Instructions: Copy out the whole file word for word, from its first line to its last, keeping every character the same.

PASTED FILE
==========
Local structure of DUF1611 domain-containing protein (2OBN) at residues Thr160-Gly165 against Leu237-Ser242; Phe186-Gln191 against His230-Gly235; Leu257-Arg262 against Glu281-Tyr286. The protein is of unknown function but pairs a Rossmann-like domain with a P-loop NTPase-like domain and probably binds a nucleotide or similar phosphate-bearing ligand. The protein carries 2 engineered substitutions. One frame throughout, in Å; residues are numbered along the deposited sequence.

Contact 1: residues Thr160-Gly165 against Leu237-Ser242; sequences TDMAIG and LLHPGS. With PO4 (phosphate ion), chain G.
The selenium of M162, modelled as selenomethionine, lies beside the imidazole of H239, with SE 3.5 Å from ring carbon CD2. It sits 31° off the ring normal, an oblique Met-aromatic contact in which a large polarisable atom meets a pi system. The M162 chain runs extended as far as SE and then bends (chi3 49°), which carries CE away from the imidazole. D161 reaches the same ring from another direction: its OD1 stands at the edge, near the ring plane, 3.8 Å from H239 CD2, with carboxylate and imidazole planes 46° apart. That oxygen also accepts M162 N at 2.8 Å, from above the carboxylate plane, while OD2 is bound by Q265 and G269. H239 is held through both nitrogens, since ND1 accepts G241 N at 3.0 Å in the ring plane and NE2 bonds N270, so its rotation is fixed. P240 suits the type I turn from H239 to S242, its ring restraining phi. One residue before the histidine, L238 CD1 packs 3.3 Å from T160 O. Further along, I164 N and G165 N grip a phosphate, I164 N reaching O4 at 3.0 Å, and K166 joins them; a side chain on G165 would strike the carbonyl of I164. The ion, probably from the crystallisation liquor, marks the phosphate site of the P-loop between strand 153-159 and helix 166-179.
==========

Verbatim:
Local structure of DUF1611 domain-containing protein (2OBN) at residues Thr160-Gly165 against Leu237-Ser242; Phe186-Gln191 against His230-Gly235; Leu257-Arg262 against Glu281-Tyr286. The protein is of unknown function but pairs a Rossmann-like domain with a P-loop NTPase-like domain and probably binds a nucleotide or similar phosphate-bearing ligand. The protein carries 2 engineered substitutions. One frame throughout, in Å; residues are numbered along the deposited sequence.

Contact 1: residues Thr160-Gly165 against Leu237-Ser242; sequences TDMAIG and LLHPGS. With PO4 (phosphate ion), chain G.
The selenium of M162, modelled as selenomethionine, lies beside the imidazole of H239, with SE 3.5 Å from ring carbon CD2. It sits 31° off the ring normal, an oblique Met-aromatic contact in which a large polarisable atom meets a pi system. The M162 chain runs extended as far as SE and then bends (chi3 49°), which carries CE away from the imidazole. D161 reaches the same ring from another direction: its OD1 stands at the edge, near the ring plane, 3.8 Å from H239 CD2, with carboxylate and imidazole planes 46° apart. That oxygen also accepts M162 N at 2.8 Å, from above the carboxylate plane, while OD2 is bound by Q265 and G269. H239 is held through both nitrogens, since ND1 accepts G241 N at 3.0 Å in the ring plane and NE2 bonds N270, so its rotation is fixed. P240 suits the type I turn from H239 to S242, its ring restraining phi. One residue before the histidine, L238 CD1 packs 3.3 Å from T160 O. Further along, I164 N and G165 N grip a phosphate, I164 N reaching O4 at 3.0 Å, and K166 joins them; a side chain on G165 would strike the carbonyl of I164. The ion, probably from the crystallisation liquor, marks the phosphate site of the P-loop between strand 153-159 and helix 166-179.